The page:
Australia needs a Robin Hood carbon tax – this was one of the bold proposals debated by academic and industry leaders in tax during the Festival of Outrageous Tax Ideas conference on Thursday.

The Climate Dividend Plan proposed by UNSW Professors Rosalind Dixon and Richard Holden sparked robust debate among panellists. 

The plan, which would charge a $50 tax per tonne of carbon and leave voting-age Australians $585 better off per annum, was contested by Richard Denniss, Chief Economist at the Australia Institute. 

Mr Denniss said the idea was not politically pragmatic. 

“If the idea is, we’ll write a check to enough people and they’ll want to do it, and rational voters would vote for it… great, that’s one theory,” he said.  

“But if you look at the weekend’s election results, northern Tasmania, in Tasmania – the poorest state in the country… the poorest region, just swung to the Liberals. 

“One party was offering free childcare and free healthcare if they got cancer, the other was offering tax concessions on investment properties, and two seats went to the coalition. 

Professor Dixon responded saying we should be careful about confusing economics with cultural anxiety. 

“We need to be very very careful if we are interested in progressive ideas, not to quickly read the election as suggesting a certain kind of impossibility on ideas,” she said. 

“People vote in a way that is activated by a mix of economic and cultural anxieties and I think that’s what we saw at the last election.

“When we’re pushing big ideas that have economic dimensions, I don’t think we should be insensitive to the cultural anxieties as part of the story.”

The debate on a carbon dividend system was just of the outrageous ideas presented at the Festival.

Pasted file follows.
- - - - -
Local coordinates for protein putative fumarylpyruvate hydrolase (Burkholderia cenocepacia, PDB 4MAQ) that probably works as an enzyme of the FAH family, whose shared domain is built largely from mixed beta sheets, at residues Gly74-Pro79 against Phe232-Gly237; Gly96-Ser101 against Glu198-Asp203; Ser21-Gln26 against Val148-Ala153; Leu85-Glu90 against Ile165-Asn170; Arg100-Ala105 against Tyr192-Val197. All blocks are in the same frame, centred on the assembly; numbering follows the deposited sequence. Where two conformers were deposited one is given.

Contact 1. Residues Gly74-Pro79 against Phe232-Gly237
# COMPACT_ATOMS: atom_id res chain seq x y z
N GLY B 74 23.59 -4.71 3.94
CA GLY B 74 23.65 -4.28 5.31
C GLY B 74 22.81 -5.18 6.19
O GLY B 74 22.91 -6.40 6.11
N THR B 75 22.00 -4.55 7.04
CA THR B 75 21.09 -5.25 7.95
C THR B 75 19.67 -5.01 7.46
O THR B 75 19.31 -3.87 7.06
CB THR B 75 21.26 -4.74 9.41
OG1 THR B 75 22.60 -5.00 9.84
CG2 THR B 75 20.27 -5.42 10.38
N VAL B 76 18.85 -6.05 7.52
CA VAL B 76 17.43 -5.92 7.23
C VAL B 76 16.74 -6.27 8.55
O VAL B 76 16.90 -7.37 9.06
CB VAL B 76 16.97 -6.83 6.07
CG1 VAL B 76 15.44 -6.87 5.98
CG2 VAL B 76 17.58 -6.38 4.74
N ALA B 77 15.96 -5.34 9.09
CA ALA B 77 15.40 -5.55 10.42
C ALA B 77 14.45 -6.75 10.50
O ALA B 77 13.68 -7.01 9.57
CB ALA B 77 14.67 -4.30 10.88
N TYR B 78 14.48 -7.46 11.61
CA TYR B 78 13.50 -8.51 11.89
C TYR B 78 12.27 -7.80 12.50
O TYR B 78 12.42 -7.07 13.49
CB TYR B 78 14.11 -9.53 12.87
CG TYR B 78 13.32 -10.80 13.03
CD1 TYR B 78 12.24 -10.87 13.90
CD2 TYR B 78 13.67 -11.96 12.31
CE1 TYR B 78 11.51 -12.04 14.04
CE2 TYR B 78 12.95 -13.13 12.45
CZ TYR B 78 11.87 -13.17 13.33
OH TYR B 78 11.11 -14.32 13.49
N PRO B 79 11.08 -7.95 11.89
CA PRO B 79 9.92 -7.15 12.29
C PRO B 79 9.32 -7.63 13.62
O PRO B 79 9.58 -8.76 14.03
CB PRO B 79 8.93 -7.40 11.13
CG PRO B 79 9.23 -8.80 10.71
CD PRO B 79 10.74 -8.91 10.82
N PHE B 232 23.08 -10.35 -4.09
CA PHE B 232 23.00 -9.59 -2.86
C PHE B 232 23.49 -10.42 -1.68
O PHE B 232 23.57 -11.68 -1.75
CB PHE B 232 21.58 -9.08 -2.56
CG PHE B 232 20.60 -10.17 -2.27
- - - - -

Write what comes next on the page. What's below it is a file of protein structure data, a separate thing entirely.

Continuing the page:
Held for the third time since 2015, experts from UNSW Business School, academics from other universities and senior industry professionals provoked new thinking for the future of taxation in Australia. 

Hosted by the School of Taxation and Business Law, this year attracted the biggest turn out since the inaugural Festival, with 85 registered attendees. 

Professor John Taylor, chair of the organising committee, spoke on the importance of having different viewpoints about tax. 

“We want to put ideas out there to raise the level of debate and allow people to have different viewpoints on innovative ideas in a civilised discussion,” he said. 

“This is an event that tries to bring together industry, academics and government – the people who contribute to the process of policy development.”  

Deputy Dean (Education) and Professor of Marketing Mark Uncles gave an opening welcome to the Festival, encouraging attendees to think openly about tax ideas. 

“Outrage presents us with opportunities to think about things in different ways, to look for innovative and creative ways of dealing with the problem,” he said. 

At each of the sessions, an ‘Agent Provocateur’ presented their disruptive idea which was then addressed by a panel of expert commentators from academia and industry, and opened to a Q&A from the audience.

Outrageous idea 1: A wealth tax should fund a basic income in Australia 

A basic income is possible in Australia by implementing a wealth tax, proposed a panel chaired by UNSW Professor of Practice Jennie Granger – former Commissioner and Director General at Her Majesty’s Revenue and Customs.  

“You can finance a generous universal basic income with a moderate flat tax rate on wages and a wealth tax on assets,” Professor Miranda Stewart from the University of Melbourne said.

“It would be quite redistributional… and would shift people out of poverty.” 

Professor Gigi Foster from UNSW Business School said a universal basic income was like a solution looking for a problem. 

“Australia at the moment has a very targeted tax and transfer system, so we very effectively target people who are in need,” she said.